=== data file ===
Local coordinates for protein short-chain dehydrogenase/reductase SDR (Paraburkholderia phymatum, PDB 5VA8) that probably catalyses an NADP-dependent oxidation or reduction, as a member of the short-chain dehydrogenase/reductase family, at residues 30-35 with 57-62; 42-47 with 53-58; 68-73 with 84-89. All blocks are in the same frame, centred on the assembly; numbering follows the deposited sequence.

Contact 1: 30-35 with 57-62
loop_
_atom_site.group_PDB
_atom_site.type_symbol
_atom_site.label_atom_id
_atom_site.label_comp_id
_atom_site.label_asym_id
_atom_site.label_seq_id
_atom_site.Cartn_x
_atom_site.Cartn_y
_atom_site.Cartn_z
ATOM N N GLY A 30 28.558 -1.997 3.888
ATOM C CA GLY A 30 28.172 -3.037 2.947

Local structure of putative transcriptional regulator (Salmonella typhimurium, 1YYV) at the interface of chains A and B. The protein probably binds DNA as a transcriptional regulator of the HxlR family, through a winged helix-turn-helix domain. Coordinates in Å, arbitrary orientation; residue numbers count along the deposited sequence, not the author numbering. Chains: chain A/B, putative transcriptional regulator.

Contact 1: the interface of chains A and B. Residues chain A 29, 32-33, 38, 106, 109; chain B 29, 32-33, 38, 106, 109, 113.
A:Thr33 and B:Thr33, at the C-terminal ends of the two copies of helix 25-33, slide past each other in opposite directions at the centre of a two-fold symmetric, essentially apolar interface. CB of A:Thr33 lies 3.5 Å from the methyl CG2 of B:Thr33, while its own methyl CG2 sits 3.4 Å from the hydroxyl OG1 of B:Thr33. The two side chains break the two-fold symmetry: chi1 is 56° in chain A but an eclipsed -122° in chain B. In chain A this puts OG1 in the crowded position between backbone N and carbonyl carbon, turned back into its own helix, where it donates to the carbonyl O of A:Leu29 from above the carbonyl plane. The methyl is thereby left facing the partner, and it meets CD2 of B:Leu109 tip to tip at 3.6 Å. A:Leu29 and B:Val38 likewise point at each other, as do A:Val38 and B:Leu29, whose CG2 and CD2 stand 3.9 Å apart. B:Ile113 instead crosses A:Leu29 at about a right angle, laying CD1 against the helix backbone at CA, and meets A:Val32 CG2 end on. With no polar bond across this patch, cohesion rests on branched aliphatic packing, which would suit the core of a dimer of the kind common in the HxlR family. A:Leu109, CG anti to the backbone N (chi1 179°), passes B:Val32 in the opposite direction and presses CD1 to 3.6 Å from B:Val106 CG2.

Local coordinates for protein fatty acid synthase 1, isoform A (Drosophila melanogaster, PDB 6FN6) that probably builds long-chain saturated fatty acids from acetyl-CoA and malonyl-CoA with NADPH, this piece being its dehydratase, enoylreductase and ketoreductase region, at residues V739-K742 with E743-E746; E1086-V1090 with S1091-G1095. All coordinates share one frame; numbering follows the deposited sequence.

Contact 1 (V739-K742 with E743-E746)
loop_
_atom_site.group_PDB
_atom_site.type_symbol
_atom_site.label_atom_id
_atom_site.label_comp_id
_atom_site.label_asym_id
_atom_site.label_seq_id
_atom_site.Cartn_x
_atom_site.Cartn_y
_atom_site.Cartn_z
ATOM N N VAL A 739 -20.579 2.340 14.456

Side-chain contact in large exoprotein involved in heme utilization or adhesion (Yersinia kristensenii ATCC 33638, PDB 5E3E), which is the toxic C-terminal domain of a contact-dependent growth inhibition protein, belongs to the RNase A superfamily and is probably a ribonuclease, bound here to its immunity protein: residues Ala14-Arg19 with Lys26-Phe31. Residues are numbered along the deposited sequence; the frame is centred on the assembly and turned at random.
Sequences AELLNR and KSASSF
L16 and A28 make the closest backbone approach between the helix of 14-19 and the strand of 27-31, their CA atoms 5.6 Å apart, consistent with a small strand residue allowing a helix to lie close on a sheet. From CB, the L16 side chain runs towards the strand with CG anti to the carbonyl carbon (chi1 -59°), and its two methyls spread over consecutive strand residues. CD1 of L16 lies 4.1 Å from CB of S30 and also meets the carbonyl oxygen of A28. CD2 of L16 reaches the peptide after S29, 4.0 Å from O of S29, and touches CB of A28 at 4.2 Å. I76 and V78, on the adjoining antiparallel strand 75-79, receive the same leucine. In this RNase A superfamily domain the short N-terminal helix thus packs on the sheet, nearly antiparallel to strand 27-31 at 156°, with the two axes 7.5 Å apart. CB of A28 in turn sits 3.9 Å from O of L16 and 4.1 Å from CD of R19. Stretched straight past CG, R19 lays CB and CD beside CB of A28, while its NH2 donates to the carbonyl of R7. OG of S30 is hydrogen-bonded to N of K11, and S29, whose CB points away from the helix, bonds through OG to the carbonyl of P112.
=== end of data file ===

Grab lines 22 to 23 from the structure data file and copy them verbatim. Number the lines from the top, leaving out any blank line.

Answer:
_atom_site.type_symbol
_atom_site.label_atom_id